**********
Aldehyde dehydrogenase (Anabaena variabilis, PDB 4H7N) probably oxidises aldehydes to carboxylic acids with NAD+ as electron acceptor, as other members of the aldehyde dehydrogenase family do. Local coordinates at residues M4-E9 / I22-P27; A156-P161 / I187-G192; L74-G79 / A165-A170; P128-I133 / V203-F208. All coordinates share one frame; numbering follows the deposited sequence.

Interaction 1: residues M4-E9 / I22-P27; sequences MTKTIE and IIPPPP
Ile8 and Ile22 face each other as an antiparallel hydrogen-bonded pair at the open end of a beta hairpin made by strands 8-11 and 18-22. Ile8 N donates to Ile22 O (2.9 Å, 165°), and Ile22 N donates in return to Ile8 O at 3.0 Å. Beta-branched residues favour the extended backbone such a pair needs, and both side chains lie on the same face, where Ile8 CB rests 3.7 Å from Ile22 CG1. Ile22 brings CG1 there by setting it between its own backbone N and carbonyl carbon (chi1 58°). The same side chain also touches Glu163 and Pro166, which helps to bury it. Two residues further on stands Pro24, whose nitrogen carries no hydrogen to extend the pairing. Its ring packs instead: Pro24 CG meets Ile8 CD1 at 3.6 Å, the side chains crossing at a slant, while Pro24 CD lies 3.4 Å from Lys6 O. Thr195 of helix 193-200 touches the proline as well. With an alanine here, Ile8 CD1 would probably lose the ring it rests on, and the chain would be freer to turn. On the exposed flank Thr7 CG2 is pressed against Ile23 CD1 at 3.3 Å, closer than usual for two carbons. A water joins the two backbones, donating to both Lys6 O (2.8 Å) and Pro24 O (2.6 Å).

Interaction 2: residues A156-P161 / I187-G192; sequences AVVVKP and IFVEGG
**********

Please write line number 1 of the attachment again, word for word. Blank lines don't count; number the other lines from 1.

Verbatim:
Aldehyde dehydrogenase (Anabaena variabilis, PDB 4H7N) probably oxidises aldehydes to carboxylic acids with NAD+ as electron acceptor, as other members of the aldehyde dehydrogenase family do. Local coordinates at residues M4-E9 / I22-P27; A156-P161 / I187-G192; L74-G79 / A165-A170; P128-I133 / V203-F208. All coordinates share one frame; numbering follows the deposited sequence.